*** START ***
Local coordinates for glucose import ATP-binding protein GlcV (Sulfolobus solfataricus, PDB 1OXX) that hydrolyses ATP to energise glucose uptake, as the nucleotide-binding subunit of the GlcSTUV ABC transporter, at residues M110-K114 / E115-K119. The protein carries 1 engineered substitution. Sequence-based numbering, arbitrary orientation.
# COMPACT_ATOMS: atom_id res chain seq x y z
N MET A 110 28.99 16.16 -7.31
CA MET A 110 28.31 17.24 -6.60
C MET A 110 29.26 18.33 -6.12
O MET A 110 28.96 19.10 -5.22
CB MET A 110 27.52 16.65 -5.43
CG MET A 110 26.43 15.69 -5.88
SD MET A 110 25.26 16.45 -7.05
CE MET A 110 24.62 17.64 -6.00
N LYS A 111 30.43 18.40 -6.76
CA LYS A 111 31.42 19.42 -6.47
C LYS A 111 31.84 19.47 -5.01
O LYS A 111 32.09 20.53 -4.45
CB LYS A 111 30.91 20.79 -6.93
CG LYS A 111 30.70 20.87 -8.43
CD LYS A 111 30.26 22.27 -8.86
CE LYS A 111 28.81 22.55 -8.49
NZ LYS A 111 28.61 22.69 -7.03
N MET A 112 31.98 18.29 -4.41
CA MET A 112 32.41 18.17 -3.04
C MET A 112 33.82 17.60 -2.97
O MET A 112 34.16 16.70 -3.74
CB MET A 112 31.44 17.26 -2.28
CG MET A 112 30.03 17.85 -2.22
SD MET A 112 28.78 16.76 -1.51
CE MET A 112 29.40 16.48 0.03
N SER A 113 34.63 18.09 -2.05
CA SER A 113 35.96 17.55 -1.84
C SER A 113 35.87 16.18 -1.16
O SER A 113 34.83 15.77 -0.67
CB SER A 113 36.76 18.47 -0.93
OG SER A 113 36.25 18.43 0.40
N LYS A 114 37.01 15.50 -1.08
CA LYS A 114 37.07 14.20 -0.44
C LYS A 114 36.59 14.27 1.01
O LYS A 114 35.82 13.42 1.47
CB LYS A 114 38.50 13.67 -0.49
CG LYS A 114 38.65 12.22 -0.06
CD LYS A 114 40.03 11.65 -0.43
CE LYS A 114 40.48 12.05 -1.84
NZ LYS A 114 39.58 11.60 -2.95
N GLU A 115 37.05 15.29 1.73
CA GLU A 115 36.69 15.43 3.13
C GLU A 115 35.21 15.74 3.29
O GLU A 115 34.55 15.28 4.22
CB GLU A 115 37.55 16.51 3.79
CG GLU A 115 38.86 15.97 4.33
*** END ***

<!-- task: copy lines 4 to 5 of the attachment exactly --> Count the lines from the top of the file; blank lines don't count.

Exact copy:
CA MET A 110 28.31 17.24 -6.60
C MET A 110 29.26 18.33 -6.12